Let's set a few things straight: The NEX's use an APS-C sensor like many entry/mid DSLR (same one in some Nikons), so leave the sensor out of the MAJOR equation. Also, sharpness is not the whole of a lens, but a big sum of what it is (I did not do comparisons of color accuracy and contrast).

I'll briefly mention (since most have already stated in other reviews) the 16mm is metal and not plastic (probably aluminum). It's still extremely light (compared to my metal FD and other manual lenses from Yore). The focus ring is narrow and maybe "too smooth" when manual focusing. I say too smooth because being so light, I found it hard to know if I even moved the ring (since often times I was trying to move the barrel instead of the focus ring). Manual focus (MF) lenses tend to have rubber or a knurled texture to know if you were on the focus ring. Also, older manual lenses tend to have a "tighter" pull when rotating the ring than the Sony 16mm since it feels "loose". The focus ring also spins around infinitely in either direction unlike most old MF lenses that stop completely.

"But I have no intention of using crusty, 30+ yr old manual lenses!".
OK...that's fine. But a lot of current lenses have a "slow-down" or heavier friction when you reach the limit of each end of the focus (they still spin around infinitely, but you can tell when you're at the end). With this lens, You have no idea if you are at the extreme end of focus close to you (very critical when trying to figure out how close you can get to your subject). Compound the fact that the ring focuses in the OPPOSITE direction that my Canon lenses do (so I was trying to focus behind the subjects when I was trying to get as close to them as possible).

Enough about the cosmetics and ergonomics of the does it perform? Let's keep in mind the price, because that's the biggest advantage (actually it isn't as I found out). I bought it for about $170 used. That's a lot less than the $600 I paid for my Sigma 17mm-50 2.8. I found the Sony 16mm was soft around the edges wide open (f/2.8) and lots of "halo-ing". These anomalies are to be expected from most cheaper lenses. But even stopped down to f/4, the Sony doesn't fix these issues. The Sigma at 17mm@2.8 had a little bit of soft corners, but still better than the Sony even at f/2.8 (photos above). The Sigma fixes all the soft/halos by f/3.5. I didn't even want to use the Sony 16mm even stopped down because it defeats the whole purpose of shooting wide-open or near that with faster lenses compared to kit lenses.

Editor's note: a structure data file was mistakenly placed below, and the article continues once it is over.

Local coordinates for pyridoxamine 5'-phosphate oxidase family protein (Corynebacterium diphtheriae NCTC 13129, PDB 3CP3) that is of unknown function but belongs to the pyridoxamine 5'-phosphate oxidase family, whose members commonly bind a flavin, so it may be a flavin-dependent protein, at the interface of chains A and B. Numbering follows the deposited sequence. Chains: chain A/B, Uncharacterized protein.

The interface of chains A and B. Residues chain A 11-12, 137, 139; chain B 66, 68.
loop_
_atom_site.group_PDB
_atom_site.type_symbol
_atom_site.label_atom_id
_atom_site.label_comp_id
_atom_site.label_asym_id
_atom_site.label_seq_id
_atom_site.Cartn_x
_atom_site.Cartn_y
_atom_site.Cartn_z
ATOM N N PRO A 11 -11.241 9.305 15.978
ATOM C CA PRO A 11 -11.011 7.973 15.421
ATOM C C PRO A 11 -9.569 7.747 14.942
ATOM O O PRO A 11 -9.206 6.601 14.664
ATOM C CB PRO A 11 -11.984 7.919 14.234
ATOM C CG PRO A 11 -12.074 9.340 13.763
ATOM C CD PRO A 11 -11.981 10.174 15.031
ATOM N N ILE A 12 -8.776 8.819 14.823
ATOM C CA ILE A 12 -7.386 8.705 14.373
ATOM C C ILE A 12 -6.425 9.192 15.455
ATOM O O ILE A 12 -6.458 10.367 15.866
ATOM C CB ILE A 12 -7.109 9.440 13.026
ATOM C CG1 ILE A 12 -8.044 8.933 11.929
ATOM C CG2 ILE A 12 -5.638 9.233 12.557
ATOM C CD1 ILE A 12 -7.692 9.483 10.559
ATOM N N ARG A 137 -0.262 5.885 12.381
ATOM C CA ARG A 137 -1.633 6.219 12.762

Speaking of kit lenses, I've seen better performance from other kit lenses than this prime lens. Let me re-iterate the PRIME lens part. You BUY a prime lens for it's faster speed (from f/1.4 - 2.8) and ability to create smooth/blurred backgrounds. A kit lens should in no way shape or form, outclass a PRIME lens! Yes, I spent $600 on my Sigma wide-angle. Yes, I spent $170 on this USED prime Sony16mm lens...but brand new, they want $275+ for this! I only used this two times (one to make these comparison photos) before it went back to the seller (47th Street has great customer service!).

For those photographers serious about getting a good, quality lens...this isn't it. Save your money for something else (I'll find a MF wide-angle). For those that want a pocket NEX with a pancake lens, this definitely fits the bill. It's super light and fits anywhere. If you don't demand mission-critical focus and want something that's far superior to a "camera phone", get this lens. Yes, I said the Sony 16mm is FAR superior to a camera phone because it still DOES show quite a bit of detail that is lost amongst typical cell phones, but not near the lines of a proper prime lens.
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on April 14, 2013
I have a Sony NEX-7 and I've used a handful of lenses, and honestly the 16mm is not among the best.
If you already have the 18-55 kit lens this lens isn't that useful. You already have 18mm with image stabilization with the kit lens.
The 16mm isn't that sharp either.

I would say only buy this lens if you want to make your camera small enough to fit in a pocket, or if you plan on getting the fisheye conversion lens that attaches to the 16mm.